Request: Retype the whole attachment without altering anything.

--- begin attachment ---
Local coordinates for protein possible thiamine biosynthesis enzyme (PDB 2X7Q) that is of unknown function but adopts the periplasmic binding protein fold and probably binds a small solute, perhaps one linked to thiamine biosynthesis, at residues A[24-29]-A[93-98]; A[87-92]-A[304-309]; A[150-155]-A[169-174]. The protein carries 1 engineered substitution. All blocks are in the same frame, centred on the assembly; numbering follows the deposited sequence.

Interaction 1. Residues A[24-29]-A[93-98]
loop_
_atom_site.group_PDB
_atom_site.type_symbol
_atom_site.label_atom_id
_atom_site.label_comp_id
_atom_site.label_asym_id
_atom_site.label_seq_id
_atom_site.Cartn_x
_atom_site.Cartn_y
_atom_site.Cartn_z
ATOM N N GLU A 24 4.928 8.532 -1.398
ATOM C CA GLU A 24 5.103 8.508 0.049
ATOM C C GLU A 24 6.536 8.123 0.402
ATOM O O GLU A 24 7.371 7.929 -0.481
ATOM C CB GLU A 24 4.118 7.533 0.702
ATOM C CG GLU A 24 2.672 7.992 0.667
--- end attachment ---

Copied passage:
Local coordinates for protein possible thiamine biosynthesis enzyme (PDB 2X7Q) that is of unknown function but adopts the periplasmic binding protein fold and probably binds a small solute, perhaps one linked to thiamine biosynthesis, at residues A[24-29]-A[93-98]; A[87-92]-A[304-309]; A[150-155]-A[169-174]. The protein carries 1 engineered substitution. All blocks are in the same frame, centred on the assembly; numbering follows the deposited sequence.

Interaction 1. Residues A[24-29]-A[93-98]
loop_
_atom_site.group_PDB
_atom_site.type_symbol
_atom_site.label_atom_id
_atom_site.label_comp_id
_atom_site.label_asym_id
_atom_site.label_seq_id
_atom_site.Cartn_x
_atom_site.Cartn_y
_atom_site.Cartn_z
ATOM N N GLU A 24 4.928 8.532 -1.398
ATOM C CA GLU A 24 5.103 8.508 0.049
ATOM C C GLU A 24 6.536 8.123 0.402
ATOM O O GLU A 24 7.371 7.929 -0.481
ATOM C CB GLU A 24 4.118 7.533 0.702
ATOM C CG GLU A 24 2.672 7.992 0.667